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Russia lacks cash and motive to rebuild Syria
December 16, 2016 / 11:33 AM / a year ago

Russia lacks cash and motive to rebuild Syria

LONDON (Reuters Breakingviews) - Russia lacks the motive and the money to repair the damage in Syria. The imminent collapse of rebel forces in Aleppo, the Middle Eastern state’s largest city, has been hastened by the involvement on the government side of Russia and Iran. It would be a surprise if they stayed around to rebuild shattered infrastructure.

Syrians that evacuated eastern Aleppo, reach out for Russian food aid in government-controlled Jibreen area in Aleppo, Syria November 30, 2016. The text on the bag reads in Arabic: "Russia is with you." And shows the Syrian national flag and the Russian national flag. REUTERS/Omar Sanadiki - RTSU1OH

After the Iraq war in 2003, sharp-elbowed U.S. investment poured in. A bloody victory for Syrian President Bashar al-Assad, in contrast, seems unlikely to be followed by a sudden influx of roubles. Russian finances are shaky. The economy contracted by 3.7 percent in 2015 due to low oil prices and the withering effect of European and U.S. trade sanctions, and will still only grow by 1 percent in 2017, according to the International Monetary Fund. 

Even if it wanted to, Russia might not judge alleviating the plight of ordinary Syrians to be in its wider interest. Failure to restore basic infrastructure or provide financial aid, while ignoring possible government reprisals on the population, could trigger another exodus of Syrians from their homeland. At least 6.5 million people have been displaced from their homes since the civil war started in 2011, while a further 4.8 million have fled entirely, according to the United Nations.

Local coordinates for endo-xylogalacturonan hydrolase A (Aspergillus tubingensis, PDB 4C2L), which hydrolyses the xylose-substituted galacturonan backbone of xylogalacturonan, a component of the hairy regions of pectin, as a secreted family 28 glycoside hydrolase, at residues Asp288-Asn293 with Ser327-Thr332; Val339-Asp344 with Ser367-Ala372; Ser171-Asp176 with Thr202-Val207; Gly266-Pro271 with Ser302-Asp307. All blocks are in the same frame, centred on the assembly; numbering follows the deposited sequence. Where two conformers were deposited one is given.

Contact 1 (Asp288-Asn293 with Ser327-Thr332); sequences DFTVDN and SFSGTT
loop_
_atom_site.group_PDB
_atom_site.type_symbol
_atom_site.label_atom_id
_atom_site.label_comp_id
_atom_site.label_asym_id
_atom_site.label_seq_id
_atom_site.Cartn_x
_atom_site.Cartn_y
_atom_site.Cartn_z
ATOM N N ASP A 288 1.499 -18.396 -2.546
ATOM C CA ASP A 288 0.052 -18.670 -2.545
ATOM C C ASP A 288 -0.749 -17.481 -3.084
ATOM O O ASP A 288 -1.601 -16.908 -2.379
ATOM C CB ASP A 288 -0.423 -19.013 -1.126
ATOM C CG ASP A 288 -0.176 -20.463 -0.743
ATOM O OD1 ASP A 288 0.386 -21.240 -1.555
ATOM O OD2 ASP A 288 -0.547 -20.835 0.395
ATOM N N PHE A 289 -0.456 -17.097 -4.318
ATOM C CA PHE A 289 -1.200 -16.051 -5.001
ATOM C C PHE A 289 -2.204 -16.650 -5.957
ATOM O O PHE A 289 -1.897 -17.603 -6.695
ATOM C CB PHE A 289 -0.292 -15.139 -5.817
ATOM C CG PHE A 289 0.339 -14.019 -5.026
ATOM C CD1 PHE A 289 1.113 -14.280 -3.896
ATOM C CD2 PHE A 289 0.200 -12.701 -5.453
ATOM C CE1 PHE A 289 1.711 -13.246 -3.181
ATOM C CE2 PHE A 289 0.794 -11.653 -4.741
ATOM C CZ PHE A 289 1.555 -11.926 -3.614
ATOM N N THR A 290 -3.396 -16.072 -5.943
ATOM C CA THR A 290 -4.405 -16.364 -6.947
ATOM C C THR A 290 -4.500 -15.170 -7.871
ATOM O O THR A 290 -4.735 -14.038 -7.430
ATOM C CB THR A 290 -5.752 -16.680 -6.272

Many refugees risked seeking asylum in Europe, where they accounted for a third of all applications in 2015. German Chancellor Angela Merkel’s decision to abandon the Dublin procedures - which allowed refugees to only apply for asylum where they first entered - led to a surge in new arrivals. Total asylum applications tripled to 1.7 million last year, according to a report by the London-based Overseas Development Institute (ODI). In the UK, fears of an influx of Syrians crossing the channel from camps in Calais became muddled with the decision to leave the European Union. If repeated in 2017, this could heavily influence both German and French elections - and raise the electoral chances of populist Russophiles like Marine Le Pen.

The Kremlin knows that Europe’s processes for handling refugees are brittle. A fragile deal with Turkey to restrict clandestine arrivals, and the closure of routes into Europe through the Balkans, are unlikely to hold if tested. That implies Russian inaction - and prolonged Syrian agony.

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